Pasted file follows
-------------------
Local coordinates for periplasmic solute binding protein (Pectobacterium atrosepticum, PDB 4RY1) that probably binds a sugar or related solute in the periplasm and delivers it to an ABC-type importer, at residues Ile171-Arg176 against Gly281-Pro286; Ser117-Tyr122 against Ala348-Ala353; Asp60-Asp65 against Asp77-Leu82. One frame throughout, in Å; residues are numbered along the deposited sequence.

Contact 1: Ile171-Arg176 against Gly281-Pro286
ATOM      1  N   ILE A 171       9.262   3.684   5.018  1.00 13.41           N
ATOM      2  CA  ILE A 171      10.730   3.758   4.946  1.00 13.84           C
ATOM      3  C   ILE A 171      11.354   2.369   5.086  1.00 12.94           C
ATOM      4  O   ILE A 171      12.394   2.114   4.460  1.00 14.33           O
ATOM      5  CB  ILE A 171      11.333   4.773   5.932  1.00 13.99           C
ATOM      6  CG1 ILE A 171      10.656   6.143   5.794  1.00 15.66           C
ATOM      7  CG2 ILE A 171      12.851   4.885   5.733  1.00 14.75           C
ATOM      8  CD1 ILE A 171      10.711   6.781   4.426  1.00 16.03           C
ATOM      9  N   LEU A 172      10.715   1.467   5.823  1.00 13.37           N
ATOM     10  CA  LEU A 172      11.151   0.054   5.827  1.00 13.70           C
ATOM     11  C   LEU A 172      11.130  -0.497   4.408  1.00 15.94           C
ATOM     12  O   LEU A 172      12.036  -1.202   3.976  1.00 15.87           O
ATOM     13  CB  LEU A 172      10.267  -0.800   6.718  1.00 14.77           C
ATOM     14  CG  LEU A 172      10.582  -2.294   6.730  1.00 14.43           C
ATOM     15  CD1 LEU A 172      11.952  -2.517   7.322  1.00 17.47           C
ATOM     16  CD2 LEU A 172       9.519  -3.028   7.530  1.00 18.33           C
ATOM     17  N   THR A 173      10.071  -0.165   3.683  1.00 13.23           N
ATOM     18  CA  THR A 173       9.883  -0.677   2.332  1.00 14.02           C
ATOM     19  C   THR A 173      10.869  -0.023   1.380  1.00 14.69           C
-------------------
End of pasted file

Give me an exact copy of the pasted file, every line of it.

Local coordinates for periplasmic solute binding protein (Pectobacterium atrosepticum, PDB 4RY1) that probably binds a sugar or related solute in the periplasm and delivers it to an ABC-type importer, at residues Ile171-Arg176 against Gly281-Pro286; Ser117-Tyr122 against Ala348-Ala353; Asp60-Asp65 against Asp77-Leu82. One frame throughout, in Å; residues are numbered along the deposited sequence.

Contact 1: Ile171-Arg176 against Gly281-Pro286
ATOM      1  N   ILE A 171       9.262   3.684   5.018  1.00 13.41           N
ATOM      2  CA  ILE A 171      10.730   3.758   4.946  1.00 13.84           C
ATOM      3  C   ILE A 171      11.354   2.369   5.086  1.00 12.94           C
ATOM      4  O   ILE A 171      12.394   2.114   4.460  1.00 14.33           O
ATOM      5  CB  ILE A 171      11.333   4.773   5.932  1.00 13.99           C
ATOM      6  CG1 ILE A 171      10.656   6.143   5.794  1.00 15.66           C
ATOM      7  CG2 ILE A 171      12.851   4.885   5.733  1.00 14.75           C
ATOM      8  CD1 ILE A 171      10.711   6.781   4.426  1.00 16.03           C
ATOM      9  N   LEU A 172      10.715   1.467   5.823  1.00 13.37           N
ATOM     10  CA  LEU A 172      11.151   0.054   5.827  1.00 13.70           C
ATOM     11  C   LEU A 172      11.130  -0.497   4.408  1.00 15.94           C
ATOM     12  O   LEU A 172      12.036  -1.202   3.976  1.00 15.87           O
ATOM     13  CB  LEU A 172      10.267  -0.800   6.718  1.00 14.77           C
ATOM     14  CG  LEU A 172      10.582  -2.294   6.730  1.00 14.43           C
ATOM     15  CD1 LEU A 172      11.952  -2.517   7.322  1.00 17.47           C
ATOM     16  CD2 LEU A 172       9.519  -3.028   7.530  1.00 18.33           C
ATOM     17  N   THR A 173      10.071  -0.165   3.683  1.00 13.23           N
ATOM     18  CA  THR A 173       9.883  -0.677   2.332  1.00 14.02           C
ATOM     19  C   THR A 173      10.869  -0.023   1.380  1.00 14.69           C